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Is the U.S. Ready to Embrace Adventure Bikes?

Pictured below is a new version of the Suzuki V-Strom 650 that incorporates high quality aluminum bags, as well as a center stand and other features (such as an engine guard).  Unfortunately, this bike is not available here in the United States, at this point.  It was made to feed the huge appetite for adventure motorcycles in Europe, just like the Honda Varadero 1000 pictured above.

We have ridden some of these bikes, and absolutely love them.  You can see our review of the U.S. market V-Strom 650 here, for example.  Nevertheless, U.S. demand for these bikes is tiny compared to demand for this category of motorcycle in Europe.  Why? 

The U.S. market has largely been about cruisers and sport bikes for several years, with most other categories driving relatively few sales.  Although there is some evidence that this is changing, European tastes have traditionally been quite a bit different, and American distributors often reluctant to bring a model to the U.S. even when it sells well in Europe. 

The adventure category (also sometimes referred to as the large enduro or trailie category) might just prove to be very popular in the U.S. in the near future.  A number of Internet forums devoted to this type of motorcycle are quite active, and the bikes themselves do provide practicality, combined with comfort and fun.  Let us know what you think about adventure bikes, and whether the U.S. market for this style of motorcycle should expand in the near future.


  1. xchris says:

    Why so many sportbikes/cruisers vs, practical adventure-type bikes? I’m guessing that has much to do with practical application available here. During my time in Europe, it was refreshing to see drivers sharing the road with the more efficient motorcycles, and allowing them their space to filter on ahead. Try that here – kinda takes the fun out of commuting when you have to constantly battle all those inattentive & aggressive drivers. Throw in the laws of most states prohibiting lane splitting and it doesn’t get any easier to make use of a practical motorcycle around here.

  2. S Calwel says:

    For real world riding performance the “Adventure Bike” ergos, handling on smooth to rough pavement and ability to haul stuff if you want to is unmatched in any other bike category. Most of these bikes will never see any serious off road riding. The appeal is function for everyday riding.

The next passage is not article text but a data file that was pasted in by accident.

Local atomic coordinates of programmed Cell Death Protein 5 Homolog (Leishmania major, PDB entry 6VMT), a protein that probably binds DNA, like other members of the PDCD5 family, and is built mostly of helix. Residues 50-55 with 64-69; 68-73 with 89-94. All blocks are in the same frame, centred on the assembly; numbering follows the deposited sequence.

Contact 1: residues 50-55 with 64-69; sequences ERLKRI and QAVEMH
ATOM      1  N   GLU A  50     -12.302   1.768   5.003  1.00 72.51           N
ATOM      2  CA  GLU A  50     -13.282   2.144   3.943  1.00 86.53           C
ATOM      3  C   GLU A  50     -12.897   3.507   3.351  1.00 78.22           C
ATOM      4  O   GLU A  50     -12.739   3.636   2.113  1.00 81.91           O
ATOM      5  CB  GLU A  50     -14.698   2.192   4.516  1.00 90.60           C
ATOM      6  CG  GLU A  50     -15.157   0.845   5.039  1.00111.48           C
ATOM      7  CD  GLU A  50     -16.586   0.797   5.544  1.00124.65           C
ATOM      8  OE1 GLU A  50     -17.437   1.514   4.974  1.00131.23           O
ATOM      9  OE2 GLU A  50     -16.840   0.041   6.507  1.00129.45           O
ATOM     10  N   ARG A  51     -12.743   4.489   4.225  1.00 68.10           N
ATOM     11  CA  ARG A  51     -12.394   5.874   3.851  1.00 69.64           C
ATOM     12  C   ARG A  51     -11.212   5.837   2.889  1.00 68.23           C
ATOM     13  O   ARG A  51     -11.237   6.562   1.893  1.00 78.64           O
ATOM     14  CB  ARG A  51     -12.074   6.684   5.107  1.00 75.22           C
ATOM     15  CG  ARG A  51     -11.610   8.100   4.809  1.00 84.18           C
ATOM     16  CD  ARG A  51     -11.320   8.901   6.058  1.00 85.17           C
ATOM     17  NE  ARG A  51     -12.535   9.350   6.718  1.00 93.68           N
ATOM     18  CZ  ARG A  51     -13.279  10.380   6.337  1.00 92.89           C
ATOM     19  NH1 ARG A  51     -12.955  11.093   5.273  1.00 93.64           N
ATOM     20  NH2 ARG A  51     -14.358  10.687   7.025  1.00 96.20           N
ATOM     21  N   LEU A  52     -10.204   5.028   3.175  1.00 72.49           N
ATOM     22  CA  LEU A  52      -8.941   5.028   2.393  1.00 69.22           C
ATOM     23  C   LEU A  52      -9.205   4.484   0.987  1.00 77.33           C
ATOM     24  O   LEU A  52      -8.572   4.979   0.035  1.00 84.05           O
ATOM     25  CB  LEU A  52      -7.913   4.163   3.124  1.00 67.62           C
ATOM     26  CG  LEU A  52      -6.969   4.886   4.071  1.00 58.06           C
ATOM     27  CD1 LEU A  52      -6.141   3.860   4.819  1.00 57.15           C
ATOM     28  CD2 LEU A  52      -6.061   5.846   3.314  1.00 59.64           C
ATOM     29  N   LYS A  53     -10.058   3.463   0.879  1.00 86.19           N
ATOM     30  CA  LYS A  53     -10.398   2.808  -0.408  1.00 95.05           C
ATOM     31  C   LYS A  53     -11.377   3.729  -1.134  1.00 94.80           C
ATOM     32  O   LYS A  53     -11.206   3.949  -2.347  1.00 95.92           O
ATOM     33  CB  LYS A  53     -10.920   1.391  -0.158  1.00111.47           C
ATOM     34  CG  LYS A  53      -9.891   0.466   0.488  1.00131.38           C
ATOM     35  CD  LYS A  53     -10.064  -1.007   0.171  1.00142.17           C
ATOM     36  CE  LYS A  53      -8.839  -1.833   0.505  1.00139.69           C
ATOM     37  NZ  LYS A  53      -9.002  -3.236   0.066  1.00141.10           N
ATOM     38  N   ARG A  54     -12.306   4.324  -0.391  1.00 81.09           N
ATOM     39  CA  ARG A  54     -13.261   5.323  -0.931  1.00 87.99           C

I just completed a 570 mile day at the end of a 3 day trip on two lane roads aboard a BMW F800GS. No sore back, butt or hands either. I am 70 and have been riding since age 13. I own 6 bikes, that are standards or Adventure types. The question is: do you want to ride or stop every hour or less because you can’t stand the discomfort.
    Caponord-F800GS-DR650-GB500 and 2, R80ST’s

  3. Crazylikea says:

    I’m an American and I ride a V-strom 1000 in northern Italy. One my favorite bikes I’ve owned in the states was an 89 Transalp. I have often wondered why the ADV bikes don’t sell in the states. I think part of the difference between the states and Europe is geography. Most riders in Europe are not that far away from the Alps or the Dolomites. And while a sport bike might serve you better on the mountain roads here, you still have to get where you are going. An adventure bike does this best. Then you can also hit the gravel twisties. Also the agility necessary to navigate traffic (read – splitting lanes) is a big advantage of the ADV bikes. Take it from a redneck Irish American, Italian drivers ROCK!!!

  4. Dave says:

    I had a DL1000 V-Strom some years ago. It was a great all around bike, but I ended up selling it because it was a bit boring. I have an RC51 in the stable for sport and track riding but still missed off road exploring. A 2008 KLR-650 was added but was not very good for more challenging off road riding. I finally ended up with a 2009 KTM 690r enduro which is one fantastic motorcycle. Light for a 650 and very fast. The KTM is a keeper, but not a bike that is going to appeal to most people. I would still like to add a big adventure touring bike and am leaning towards the BMW GS1200 adventure, but I still remember the yawn factor of the V-Strom. I want a bike that will really tolerate getting dropped and abused and the GS bikes still seem the toughest. The big KTM adventure bikes are also nice but I think the GS1200 would still be a better all around mount. For now I am more that happy enough to jump on my 690r, cruise the highways to get to the dirt, and have a helluva fun time roosting around on such a fun bike.

  5. Sean says:

    More and more people in the US are starting to commute to work on their motorcycles due to ease of parking, fuel costs, etc. Anyone who commutes on a daily basis can easily recognize the benefit of these bikes for their comfort, luggage capacity, pot-hole/tramline eating suspension and broad mid-range power. For serious riders who can’t afford a garage full of bikes, a good adventure tourer is the best all round choice for commuting as well as weekend pleasure riding. I’m thrilled that Yamaha has decided to import the Tenere – will definitely be in line for one at the dealer. Now if they will just follow up with the XTZ660…

  6. MotoBum says:

    Just look at the history of the Adventure Touring market. Twenty years ago, Touratech was two people. Today it is over 200. We’ve got U.S. Adventure Touring startups like ALT Rider betting the farm that adventure motorcycling will be the next big thing. The adventure travel companies out of Alaska and Seattle (MotoQuest and Globeriders, respectively) have been selling-out their tours for a few years now. And Amazon sells how many of Helge Pedersen’s “Ten Years on Two Wheels” and Ted Simon’s “Jupiter’s Travels” each month? Exactly. The adventure market isn’t just heating up, it’s on fire already. It’s so hot that Triumph is releasing not one, but two ADV bikes for 2011… to THE U.S. MARKET! At this point, it’s not a matter of “should” the adventure market expand in the near future, but “when.”